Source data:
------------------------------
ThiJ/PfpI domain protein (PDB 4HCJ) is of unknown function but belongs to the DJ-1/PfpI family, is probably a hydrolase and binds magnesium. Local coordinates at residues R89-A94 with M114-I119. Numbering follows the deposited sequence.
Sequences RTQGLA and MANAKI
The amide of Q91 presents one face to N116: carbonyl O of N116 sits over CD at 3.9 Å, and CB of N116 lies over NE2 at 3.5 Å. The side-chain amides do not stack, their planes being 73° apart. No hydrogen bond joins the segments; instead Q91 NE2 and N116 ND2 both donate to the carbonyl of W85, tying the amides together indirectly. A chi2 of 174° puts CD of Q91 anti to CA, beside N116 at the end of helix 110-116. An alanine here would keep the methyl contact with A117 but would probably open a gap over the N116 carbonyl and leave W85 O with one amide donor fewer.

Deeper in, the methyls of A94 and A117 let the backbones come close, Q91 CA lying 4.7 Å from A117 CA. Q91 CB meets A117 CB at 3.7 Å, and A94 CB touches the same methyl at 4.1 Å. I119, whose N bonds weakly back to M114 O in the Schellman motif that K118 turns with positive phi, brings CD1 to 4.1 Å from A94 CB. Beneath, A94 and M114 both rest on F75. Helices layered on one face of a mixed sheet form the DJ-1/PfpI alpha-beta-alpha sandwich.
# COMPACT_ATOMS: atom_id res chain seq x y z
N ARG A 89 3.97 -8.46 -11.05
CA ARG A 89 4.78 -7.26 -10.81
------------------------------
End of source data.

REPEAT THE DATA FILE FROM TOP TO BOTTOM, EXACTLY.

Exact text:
ThiJ/PfpI domain protein (PDB 4HCJ) is of unknown function but belongs to the DJ-1/PfpI family, is probably a hydrolase and binds magnesium. Local coordinates at residues R89-A94 with M114-I119. Numbering follows the deposited sequence.
Sequences RTQGLA and MANAKI
The amide of Q91 presents one face to N116: carbonyl O of N116 sits over CD at 3.9 Å, and CB of N116 lies over NE2 at 3.5 Å. The side-chain amides do not stack, their planes being 73° apart. No hydrogen bond joins the segments; instead Q91 NE2 and N116 ND2 both donate to the carbonyl of W85, tying the amides together indirectly. A chi2 of 174° puts CD of Q91 anti to CA, beside N116 at the end of helix 110-116. An alanine here would keep the methyl contact with A117 but would probably open a gap over the N116 carbonyl and leave W85 O with one amide donor fewer.

Deeper in, the methyls of A94 and A117 let the backbones come close, Q91 CA lying 4.7 Å from A117 CA. Q91 CB meets A117 CB at 3.7 Å, and A94 CB touches the same methyl at 4.1 Å. I119, whose N bonds weakly back to M114 O in the Schellman motif that K118 turns with positive phi, brings CD1 to 4.1 Å from A94 CB. Beneath, A94 and M114 both rest on F75. Helices layered on one face of a mixed sheet form the DJ-1/PfpI alpha-beta-alpha sandwich.
# COMPACT_ATOMS: atom_id res chain seq x y z
N ARG A 89 3.97 -8.46 -11.05
CA ARG A 89 4.78 -7.26 -10.81